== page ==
Hi, I’m David.
This is my site, and here is some stuff about who I am, and what I do.
It's not a CV; it's me, verbatim, it's off the cuff. It's the only way I know.
Mostly, I’m associated with the cultural phenomenon known as chemsex. That’s probably fair, and appropriate; I’m credited with being the person to first ever coin the term “chemsex” (which might well be true; I have memories of inventing the word - but I was very high at the time). Shortly after that particular drug high (it lasted a decade or so), I found myself sober’ish, with a criminal record for drug dealing, a considerable accumulation of traumas, and with a fire in my belly that drove me to raise awareness about chemsex; but the fire in my belly was bigger, broader than chemsex, and it took me down several paths.
I’m born of a violent family, that erupted in gun crime when I was six. Both parents dead, (one murdered by her husband, the other a tormented suicide hours later), I meandered through youth a mess with mental health that went mostly unrecognised, because I’m a firecracker of charisma and coping mechanisms. HIV positive and sex-working by the age of 19, I lived (barely) through the AIDS epidemic (barely, barely), and watched societal concepts of homosexuality and gay sex change while my careers included high profile pimping in the early 90s, high profile drug dealing in the noughties. I'd argue that surviving AIDS was a career in itself too (it certainly occupied a decade of near-death experiences). I watched technology shift these worlds on their axes. I watched the advent of household PCs and smartphone technology, and the explosion of gay sex apps, and porn.
I watched the word “Queer” change from a hateful slur to an identity for a new gay youth.
I watched a generation of homophobic heterosexual men be replaced by a generation of heterosexual men who wave rainbow flags at Gay Pride parades, in support of their gay friends, colleagues and allies.
I watched men who a few decades earlier were cottaging secretly in public toilets, risking arrest, become men who got married in the eyes of their governments, friends and families.
I watched a complete lack of change, in other parts of the world where gays are tortured, killed, arrested, shunned.
And now I'm a (fit but) old man, and sober(ish), in a changed world, and I find myself in an incomprehensible twist of fate, an internationally celebrated activist; something that humbles me and blows my mind. So I try to hone my opinions so they are helpful, and I try to do good where I can. Kindness guides me, like a religion, it is my north star, my ethic, and my prime directive, my most stoic principle.
I need kindness; my world is a kaleidoscope of differing opinions about gay sex, sex generally, morality, religious influences & stigmas, cultural backgrounds, family experiences, attitudes toward drug use, sexual freedoms... it's a complicated mess when you factor in all the corners of the world my life takes me; and chemsex exists in all of them; so kindness is my only guiding light, amid these very different and passionate personal experiences and debates.
Kindness, kindness kindness. It's gorgeous, and it saves me.
That fire in my belly, is the passion and kindness born of these historical and global experiences.
I’m a tireless, tireless worker. I want every minute to be productive, not wasted, and I’m driven manically to enjoy this less selfish part of my life, and (as I said) to be productive, effective. It’s a purpose, a duty. After years of trauma and wasted time, selfish pursuits.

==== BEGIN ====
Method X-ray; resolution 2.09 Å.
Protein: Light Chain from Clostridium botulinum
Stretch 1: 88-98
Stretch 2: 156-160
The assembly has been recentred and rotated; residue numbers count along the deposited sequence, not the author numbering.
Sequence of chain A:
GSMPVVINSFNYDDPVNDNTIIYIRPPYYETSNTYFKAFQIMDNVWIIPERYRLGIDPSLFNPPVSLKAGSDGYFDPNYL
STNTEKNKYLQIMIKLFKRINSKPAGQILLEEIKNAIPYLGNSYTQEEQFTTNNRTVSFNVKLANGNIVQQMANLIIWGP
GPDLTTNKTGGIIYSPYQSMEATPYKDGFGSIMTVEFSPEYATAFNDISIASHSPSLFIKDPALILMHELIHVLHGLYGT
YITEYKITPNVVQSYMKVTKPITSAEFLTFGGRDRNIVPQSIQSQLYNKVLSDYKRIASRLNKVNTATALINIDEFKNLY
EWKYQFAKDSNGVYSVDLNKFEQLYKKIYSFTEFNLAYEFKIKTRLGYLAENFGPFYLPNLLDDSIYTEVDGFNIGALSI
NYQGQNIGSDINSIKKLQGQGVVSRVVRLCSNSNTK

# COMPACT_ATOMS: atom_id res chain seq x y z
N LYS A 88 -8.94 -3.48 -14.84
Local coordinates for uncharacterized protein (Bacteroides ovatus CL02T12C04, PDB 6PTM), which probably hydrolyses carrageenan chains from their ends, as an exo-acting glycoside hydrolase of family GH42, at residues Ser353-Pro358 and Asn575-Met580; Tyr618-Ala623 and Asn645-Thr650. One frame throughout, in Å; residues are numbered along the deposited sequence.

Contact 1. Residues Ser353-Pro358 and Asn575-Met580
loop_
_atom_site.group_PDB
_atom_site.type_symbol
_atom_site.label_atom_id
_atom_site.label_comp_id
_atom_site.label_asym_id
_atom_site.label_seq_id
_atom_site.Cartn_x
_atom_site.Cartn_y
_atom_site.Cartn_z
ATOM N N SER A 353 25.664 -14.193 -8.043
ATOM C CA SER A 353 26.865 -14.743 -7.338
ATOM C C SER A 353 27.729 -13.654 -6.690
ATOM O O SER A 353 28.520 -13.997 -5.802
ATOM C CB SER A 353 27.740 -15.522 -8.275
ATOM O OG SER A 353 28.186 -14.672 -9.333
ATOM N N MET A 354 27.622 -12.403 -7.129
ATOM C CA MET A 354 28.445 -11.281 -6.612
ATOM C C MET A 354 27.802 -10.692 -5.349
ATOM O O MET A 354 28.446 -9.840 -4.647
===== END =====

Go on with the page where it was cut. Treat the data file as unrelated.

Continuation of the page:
I have tried to raise awareness about the chemsex epidemic that that is responsible for (yes, great amounts of pleasure) and also unfair, disproportionate experiences of trauma, psychosis, suicides and overdoses amongst (mostly) gay men all around the world. It truly is epidemic and so, so upsetting, almost becoming normalised experiences for too many gay men. Nearly every gay man in the world knows someone who has been affected very poorly by chemsex.
The legacy and collective trauma of all the AIDS deaths, or all the injustices afforded homosexual men, still rattles in our souls; it's too recent a trauma for us to be able to fathom this new epidemic of deaths and traumas that accompany chemsex.
The deaths. Deaths, amongst brilliant brilliant gay men, simply pursuing the joy and intimacy of sex and love, and finding it complex; needing drugs (chems) to find the pleasure in it where it can be complicated.
And dying, or suffering in the pursuit.
Approximately 2 gay men each month, die in this pursuit in London each month.
Varying similarities in other cities around the world.
I can’t stand it.
So I am an activist, and I don’t stop.
Join me. I insist.
Who am I, what do I do?
I'm a social worker in my bones, a harm reductionist, a therapist with a particular expertise in "Motivational Interviewing", or therapies that help people (who might be frightened of change, or 'stuck') to move gently toward a safer emotional place where change becomes easier. Sometimes it's being the gentle nurturer, sometimes the gentle affirmer; often it is the guiding kind hand that shows new directions as possible options. But sometimes too (when welcomed) it's being the tough-love motivater. Whatever the person sitting in front of me gives me permission to be, to reach a desired goal. Sometimes, denial and reluctance to change are very appropriate things in a discussion of these sorts; sometimes a brave person gives me permission to highlight these emotions when they become obstacles to change. I work in environments that prioritise the clients' (or patients') goals and well-being, without ever imposing my or other goals or beliefs upon them. This is a strict essence at the core of my work. I believe in this, as much as I believe in kindness.